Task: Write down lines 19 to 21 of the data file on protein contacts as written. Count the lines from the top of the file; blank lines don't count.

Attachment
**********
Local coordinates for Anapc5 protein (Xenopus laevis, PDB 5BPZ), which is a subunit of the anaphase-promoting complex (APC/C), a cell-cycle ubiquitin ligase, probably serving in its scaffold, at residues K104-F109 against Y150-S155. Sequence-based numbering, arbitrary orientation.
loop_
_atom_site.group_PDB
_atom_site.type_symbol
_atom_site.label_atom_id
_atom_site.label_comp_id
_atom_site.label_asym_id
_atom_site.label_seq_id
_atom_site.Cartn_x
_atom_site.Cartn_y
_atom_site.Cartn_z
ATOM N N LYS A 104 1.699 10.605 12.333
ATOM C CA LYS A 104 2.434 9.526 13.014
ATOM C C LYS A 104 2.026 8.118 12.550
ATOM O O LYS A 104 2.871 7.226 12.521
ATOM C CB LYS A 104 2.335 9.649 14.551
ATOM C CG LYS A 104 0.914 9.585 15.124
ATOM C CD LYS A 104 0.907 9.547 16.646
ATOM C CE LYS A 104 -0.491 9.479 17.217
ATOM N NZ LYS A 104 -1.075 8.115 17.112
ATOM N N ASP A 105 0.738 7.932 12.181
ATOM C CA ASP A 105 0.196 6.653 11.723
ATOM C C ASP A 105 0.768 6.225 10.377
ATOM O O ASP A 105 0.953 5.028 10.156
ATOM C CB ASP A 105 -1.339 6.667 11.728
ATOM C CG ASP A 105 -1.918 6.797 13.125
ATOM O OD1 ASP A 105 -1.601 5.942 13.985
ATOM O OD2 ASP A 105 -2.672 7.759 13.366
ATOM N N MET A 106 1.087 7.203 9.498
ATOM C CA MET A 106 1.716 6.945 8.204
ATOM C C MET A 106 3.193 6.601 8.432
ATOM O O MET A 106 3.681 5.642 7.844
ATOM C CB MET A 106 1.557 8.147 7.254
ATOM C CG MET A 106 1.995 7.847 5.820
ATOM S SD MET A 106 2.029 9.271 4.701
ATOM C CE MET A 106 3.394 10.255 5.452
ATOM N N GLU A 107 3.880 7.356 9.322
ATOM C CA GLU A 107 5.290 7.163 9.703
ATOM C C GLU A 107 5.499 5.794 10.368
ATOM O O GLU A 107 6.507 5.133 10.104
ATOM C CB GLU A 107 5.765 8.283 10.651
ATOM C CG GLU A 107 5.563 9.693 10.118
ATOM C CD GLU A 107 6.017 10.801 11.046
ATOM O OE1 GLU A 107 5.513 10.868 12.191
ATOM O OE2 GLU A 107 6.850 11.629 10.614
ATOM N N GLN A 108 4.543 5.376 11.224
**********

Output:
ATOM C CE LYS A 104 -0.491 9.479 17.217
ATOM N NZ LYS A 104 -1.075 8.115 17.112
ATOM N N ASP A 105 0.738 7.932 12.181